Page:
Avalon manager Chet Helms, 24, labels his dance-light show "Environmental Participatory Theater" and feels a responsibility toward the groups which play there.
Helms is more identified with the Hippies than Bill Graham, 35, who runs the Fillmore, in a predominantly Negro area skirting the Haight-Ashbury.
Graham has stated he is not a Hippie but a salesman of "talent and environment."
An evening in these halls means total assault of the senses. The music is loud. Abstract light patterns and psychedelic images with art films superimposed on them are projected on the walls. It is like looking at a moving colored slide under a microscope in a biology class.
There is often the smell of incense. Many dancers paint designs on their bodies and clothes in glowing paint, giving an eerie effect in strobe lights.
San Francisco has a solid history of contemporary music. The Barbary Coast of pre-earthquake days was a Dixieland center. Downtown, King Oliver played on Market Street before Chicago heard his Creole Jazz Band.
The Barbary Coast is now North Beach, where the mode is topless dancers. There isn't much work here for rock bands which want to experiment and express themselves to appreciative audiences. 
There's a line from a popular song that Hippies and their followers like to quote. It applies to the music scene, too.
"Something's happening here."

(by Mitchell Hider, United Press International, from the Nashville Tennessean, 19 June 1967)

* * *

Here's one account of an outdoor show from an English reporter visiting Haight-Ashbury... 

THE HIPPIES  [excerpt]

. . . That day there was a love-in, at least that is what the newspapers called it, although it did not seem to me to live up to quite so exotic a name.
At two o-clock on Saturday afternoon, the hippies set up a platform in one of San Francisco's parks, a narrow strip about 200 yards wide called the Panhandle. For eight hours through blaring loudspeakers a succession of bands beat out the loudest music I have ever heard.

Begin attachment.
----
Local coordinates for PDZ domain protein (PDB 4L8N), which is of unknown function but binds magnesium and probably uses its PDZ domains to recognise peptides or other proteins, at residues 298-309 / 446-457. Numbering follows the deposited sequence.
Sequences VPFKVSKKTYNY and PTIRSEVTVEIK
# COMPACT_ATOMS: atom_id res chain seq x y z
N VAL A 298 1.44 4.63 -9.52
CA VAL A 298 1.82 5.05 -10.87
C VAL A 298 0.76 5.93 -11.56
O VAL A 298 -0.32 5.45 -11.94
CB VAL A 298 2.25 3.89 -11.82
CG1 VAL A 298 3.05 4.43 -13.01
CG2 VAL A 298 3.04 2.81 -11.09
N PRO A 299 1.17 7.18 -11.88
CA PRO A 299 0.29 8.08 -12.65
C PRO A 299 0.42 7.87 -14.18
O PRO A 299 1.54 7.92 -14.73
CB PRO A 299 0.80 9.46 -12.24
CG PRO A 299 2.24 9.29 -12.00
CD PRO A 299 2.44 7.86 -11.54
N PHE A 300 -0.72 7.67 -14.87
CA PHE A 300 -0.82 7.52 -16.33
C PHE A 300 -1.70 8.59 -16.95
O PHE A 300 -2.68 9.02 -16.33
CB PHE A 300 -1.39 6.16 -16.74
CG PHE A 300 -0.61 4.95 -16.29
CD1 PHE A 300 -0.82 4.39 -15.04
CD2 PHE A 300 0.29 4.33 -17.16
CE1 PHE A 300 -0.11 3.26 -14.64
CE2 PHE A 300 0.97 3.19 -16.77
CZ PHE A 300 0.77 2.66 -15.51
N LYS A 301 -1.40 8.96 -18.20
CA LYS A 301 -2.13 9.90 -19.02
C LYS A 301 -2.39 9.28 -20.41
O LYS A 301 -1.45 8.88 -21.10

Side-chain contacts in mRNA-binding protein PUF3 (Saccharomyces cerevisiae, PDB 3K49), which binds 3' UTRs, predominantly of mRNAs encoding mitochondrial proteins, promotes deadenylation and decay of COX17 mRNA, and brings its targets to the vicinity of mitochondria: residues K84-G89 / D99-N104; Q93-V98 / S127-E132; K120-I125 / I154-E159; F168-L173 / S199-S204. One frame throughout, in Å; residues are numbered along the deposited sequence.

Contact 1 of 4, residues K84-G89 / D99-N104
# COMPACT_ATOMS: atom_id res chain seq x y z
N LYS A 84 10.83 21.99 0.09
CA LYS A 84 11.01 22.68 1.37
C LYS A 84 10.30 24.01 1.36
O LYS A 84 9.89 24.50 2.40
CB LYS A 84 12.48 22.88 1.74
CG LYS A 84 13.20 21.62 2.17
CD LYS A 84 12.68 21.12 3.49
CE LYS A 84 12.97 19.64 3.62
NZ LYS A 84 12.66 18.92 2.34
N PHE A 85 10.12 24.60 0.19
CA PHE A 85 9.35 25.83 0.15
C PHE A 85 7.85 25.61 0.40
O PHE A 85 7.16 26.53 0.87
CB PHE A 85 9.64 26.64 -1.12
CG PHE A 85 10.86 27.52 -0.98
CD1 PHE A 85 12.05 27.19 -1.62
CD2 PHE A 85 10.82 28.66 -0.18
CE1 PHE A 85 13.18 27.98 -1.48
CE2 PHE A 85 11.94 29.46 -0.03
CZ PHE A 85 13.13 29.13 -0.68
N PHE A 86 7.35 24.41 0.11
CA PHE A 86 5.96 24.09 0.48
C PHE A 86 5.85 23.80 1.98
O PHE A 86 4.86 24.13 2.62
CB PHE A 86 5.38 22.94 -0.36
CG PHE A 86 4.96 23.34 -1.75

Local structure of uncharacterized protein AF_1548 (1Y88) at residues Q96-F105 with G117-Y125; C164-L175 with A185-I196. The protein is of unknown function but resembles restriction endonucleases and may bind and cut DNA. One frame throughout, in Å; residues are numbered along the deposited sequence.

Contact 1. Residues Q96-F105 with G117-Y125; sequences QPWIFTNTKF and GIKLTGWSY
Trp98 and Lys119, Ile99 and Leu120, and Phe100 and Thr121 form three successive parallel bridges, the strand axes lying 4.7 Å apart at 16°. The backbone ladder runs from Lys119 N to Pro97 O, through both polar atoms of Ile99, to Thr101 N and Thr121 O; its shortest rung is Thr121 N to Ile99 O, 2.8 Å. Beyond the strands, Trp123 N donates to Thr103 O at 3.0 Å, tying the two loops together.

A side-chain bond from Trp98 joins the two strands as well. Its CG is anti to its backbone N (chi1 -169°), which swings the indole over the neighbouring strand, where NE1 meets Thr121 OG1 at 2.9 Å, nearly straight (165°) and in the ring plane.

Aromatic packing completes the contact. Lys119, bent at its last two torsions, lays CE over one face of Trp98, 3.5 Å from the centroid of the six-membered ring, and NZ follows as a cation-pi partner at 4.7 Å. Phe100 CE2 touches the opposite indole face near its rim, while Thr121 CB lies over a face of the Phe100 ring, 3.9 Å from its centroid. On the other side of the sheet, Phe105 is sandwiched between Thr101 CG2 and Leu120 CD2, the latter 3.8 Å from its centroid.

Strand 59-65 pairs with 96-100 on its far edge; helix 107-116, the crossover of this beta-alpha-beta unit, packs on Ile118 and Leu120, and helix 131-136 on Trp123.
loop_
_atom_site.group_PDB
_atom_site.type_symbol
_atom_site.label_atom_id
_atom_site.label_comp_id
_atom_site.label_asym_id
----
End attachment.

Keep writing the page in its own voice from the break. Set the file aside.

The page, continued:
Long-haired and bearded the hippies danced. As I went into the crowd the first thing which struck me was the overpowering reek of marijuana smoke.
And yet it was fun. This was the hippies not on their mystical beat but what they called the joyful thing. Mothers danced with babies strapped to their backs. Children danced. Lovers lay on the grass kissing.
One group after another played the wild-sounding music of the hippies. Music forms an important part of their lives.
The more famous groups have exotic names like Big Brother and the Holding Company, Jefferson Airplane, and the most famous of all - The Grateful Dead. This last group, led by an enormous wild figure known only as Pigpen, produces music which Paul McCartney regards as a threat to British groups. These were not the best groups, but their beat and electronic Indian whine stirred the crowd.
Two girls, as hippy girls are prone to do, took off all their clothes. No one among the crowd looked worried, but the police did.
Sirens, shrieks. The traffic was cut off from either side of the park. The girls were taken away. But it never occurred even to the police to disband the rest of the crowd.
I went away and came back at dusk. A new note had crept into affairs. Mingled with the hippies were people drinking from beer cans. The hippies were stoned but some others were drunk.
As the last band was finishing and packing up their instruments, Michael Bowen, the organiser of the love-in, appealed to the crowd to clean up the park before they left. Obediently the hippies set out to pick up the paper, the bottles, the detritus of the day.
Then a drunk threw a bottle at the stand. Michael Bowen came down to talk to me.
"You see it is going to be spoiled. Alcohol. That is the trouble in the world. What harm do we do? But drunks, they kill."
As I left the park I saw a girl lying writhing on the ground. From her mouth trickled yellow saliva. She was having what I had come to recognise as a bad LSD trip.
The next morning was the last that I spent in Haight-Ashbury.
For a time I had been beguiled by the hippies' gentleness, their generosity, their openness. Now I was depressed by their lethargy, their woolliness, their totally ineffectual way of life. [ . . . ]
In three months nearly a quarter of a million kids from all over the country...would come down to San Francisco, bed down where they might, and lose themselves in a mish-mash of aimless, pseudo-mystical drifting.
They would be kids disenchanted with the war, with the path which the American dream has taken. Lost, lonely, afraid.
California would seem a haven! LSD an alluring illusion. The music would entrance them. [ . . . ] And they would follow the new leaders. Leaders who might be almost as perverting of their minds as LSD.

(by Quentin Crewe, from the Sunday Mirror, UK, 4 June 1967

Thanks to Dave Davis

* * *

And from later in the year, an interview with Bill Graham...


The small neon sign on the dilapidated corner building reads simply "Fillmore Auditorium," and aside from the sight of a few couples walking up the wide stairs to the second-floor hall, there is little on the outside to suggest that this is where the action is in San Francisco.
Once inside, however, there is plenty of action - incredibly loud music, crazily flashing lights and slides, and a mass of people watching, listening, and absorbing the floor's vibrations.
Here, in a Negro slum district far from San Francisco's tourist attractions, is the original psychedelic dance hall, where the attraction of rock groups and bizarre light shows first achieved fame nearly two years ago.